And I agree, that they are important, too, in a competitive world!

    Just 2 ct from Down Under

  2. One of the key reason for banks to still have branches and advisors is to sell more of the bank’s products. When banks go digital and online they become transparent and then they have to compete with more than transactional services online to keep their margins. The branch then becomes an opportunity to service profitable customers. And yes, I agree banks should improve both transparency in service – and competence in the frontline staff. However, it’s still very valid to get the basic customer service right – make sure that when I visit my bank that they are as prepared as possible. I don’t want to waste my time, I don’t want to repeat myself – I want to meet with someone that know me and my need. Adding then a much better transparency in prices/services I would be really happy. I am 100% convinced that traditional banks will be forced to improve transparency when being challenged by new entrants.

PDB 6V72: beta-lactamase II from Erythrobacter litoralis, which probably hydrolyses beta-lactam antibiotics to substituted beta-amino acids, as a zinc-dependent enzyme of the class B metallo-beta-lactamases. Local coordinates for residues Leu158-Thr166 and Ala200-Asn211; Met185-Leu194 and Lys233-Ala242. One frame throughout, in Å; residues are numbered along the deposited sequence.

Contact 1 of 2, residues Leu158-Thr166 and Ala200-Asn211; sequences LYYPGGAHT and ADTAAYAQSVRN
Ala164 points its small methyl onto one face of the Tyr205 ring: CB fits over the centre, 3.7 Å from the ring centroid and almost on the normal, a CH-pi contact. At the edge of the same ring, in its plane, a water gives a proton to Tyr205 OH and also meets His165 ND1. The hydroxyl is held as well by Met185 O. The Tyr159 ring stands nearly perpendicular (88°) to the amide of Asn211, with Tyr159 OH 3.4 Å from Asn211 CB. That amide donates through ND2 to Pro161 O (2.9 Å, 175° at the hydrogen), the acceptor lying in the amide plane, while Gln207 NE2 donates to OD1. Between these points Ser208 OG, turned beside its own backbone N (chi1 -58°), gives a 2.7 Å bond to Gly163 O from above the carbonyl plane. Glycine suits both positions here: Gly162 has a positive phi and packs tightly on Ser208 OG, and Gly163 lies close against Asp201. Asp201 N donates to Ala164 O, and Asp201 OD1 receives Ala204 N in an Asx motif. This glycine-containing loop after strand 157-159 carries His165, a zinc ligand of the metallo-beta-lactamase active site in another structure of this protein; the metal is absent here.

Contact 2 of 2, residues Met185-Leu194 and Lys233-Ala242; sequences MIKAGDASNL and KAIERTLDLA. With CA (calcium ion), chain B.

3. Another great tool to enhance customer experience is website co-browsing. The technology allows bank employees to seamlessly browse the bank’s website with customers. It eliminates the back and forth conversations like “what page are you on now? How about now?”

  4. Hi Todd, can see the value of this – my grandfather would be suspicious though if someone “on the other side” would be able to monitor what he sees on the web – spooky 😉